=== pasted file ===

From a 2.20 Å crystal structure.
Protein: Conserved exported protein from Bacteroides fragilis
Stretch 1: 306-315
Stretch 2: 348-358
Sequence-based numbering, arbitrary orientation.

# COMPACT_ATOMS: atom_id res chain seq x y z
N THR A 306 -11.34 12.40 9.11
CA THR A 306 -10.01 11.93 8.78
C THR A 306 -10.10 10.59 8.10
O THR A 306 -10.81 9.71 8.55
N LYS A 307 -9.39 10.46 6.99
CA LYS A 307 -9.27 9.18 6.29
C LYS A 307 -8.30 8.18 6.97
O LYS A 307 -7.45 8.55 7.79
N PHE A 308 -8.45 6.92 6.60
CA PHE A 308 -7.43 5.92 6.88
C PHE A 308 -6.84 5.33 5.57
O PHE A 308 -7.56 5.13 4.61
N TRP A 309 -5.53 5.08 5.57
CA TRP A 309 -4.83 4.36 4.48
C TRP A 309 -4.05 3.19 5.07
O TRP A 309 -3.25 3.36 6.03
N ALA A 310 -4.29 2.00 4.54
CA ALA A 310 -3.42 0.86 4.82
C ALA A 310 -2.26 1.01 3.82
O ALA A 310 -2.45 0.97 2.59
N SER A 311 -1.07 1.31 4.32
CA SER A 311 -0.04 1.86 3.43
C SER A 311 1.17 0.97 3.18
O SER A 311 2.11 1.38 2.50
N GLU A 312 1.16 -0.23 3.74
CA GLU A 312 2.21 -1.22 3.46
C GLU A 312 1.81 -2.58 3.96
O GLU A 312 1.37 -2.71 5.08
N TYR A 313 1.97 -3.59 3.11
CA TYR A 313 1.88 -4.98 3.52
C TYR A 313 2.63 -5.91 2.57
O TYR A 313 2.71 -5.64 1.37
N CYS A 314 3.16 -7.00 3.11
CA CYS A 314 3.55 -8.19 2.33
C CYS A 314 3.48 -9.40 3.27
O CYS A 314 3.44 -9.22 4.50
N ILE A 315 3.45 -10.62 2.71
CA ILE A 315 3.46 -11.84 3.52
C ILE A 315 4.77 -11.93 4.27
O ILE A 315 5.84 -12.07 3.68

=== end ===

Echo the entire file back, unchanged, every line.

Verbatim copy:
From a 2.20 Å crystal structure.
Protein: Conserved exported protein from Bacteroides fragilis
Stretch 1: 306-315
Stretch 2: 348-358
Sequence-based numbering, arbitrary orientation.

# COMPACT_ATOMS: atom_id res chain seq x y z
N THR A 306 -11.34 12.40 9.11
CA THR A 306 -10.01 11.93 8.78
C THR A 306 -10.10 10.59 8.10
O THR A 306 -10.81 9.71 8.55
N LYS A 307 -9.39 10.46 6.99
CA LYS A 307 -9.27 9.18 6.29
C LYS A 307 -8.30 8.18 6.97
O LYS A 307 -7.45 8.55 7.79
N PHE A 308 -8.45 6.92 6.60
CA PHE A 308 -7.43 5.92 6.88
C PHE A 308 -6.84 5.33 5.57
O PHE A 308 -7.56 5.13 4.61
N TRP A 309 -5.53 5.08 5.57
CA TRP A 309 -4.83 4.36 4.48
C TRP A 309 -4.05 3.19 5.07
O TRP A 309 -3.25 3.36 6.03
N ALA A 310 -4.29 2.00 4.54
CA ALA A 310 -3.42 0.86 4.82
C ALA A 310 -2.26 1.01 3.82
O ALA A 310 -2.45 0.97 2.59
N SER A 311 -1.07 1.31 4.32
CA SER A 311 -0.04 1.86 3.43
C SER A 311 1.17 0.97 3.18
O SER A 311 2.11 1.38 2.50
N GLU A 312 1.16 -0.23 3.74
CA GLU A 312 2.21 -1.22 3.46
C GLU A 312 1.81 -2.58 3.96
O GLU A 312 1.37 -2.71 5.08
N TYR A 313 1.97 -3.59 3.11
CA TYR A 313 1.88 -4.98 3.52
C TYR A 313 2.63 -5.91 2.57
O TYR A 313 2.71 -5.64 1.37
N CYS A 314 3.16 -7.00 3.11
CA CYS A 314 3.55 -8.19 2.33
C CYS A 314 3.48 -9.40 3.27
O CYS A 314 3.44 -9.22 4.50
N ILE A 315 3.45 -10.62 2.71
CA ILE A 315 3.46 -11.84 3.52
C ILE A 315 4.77 -11.93 4.27
O ILE A 315 5.84 -12.07 3.68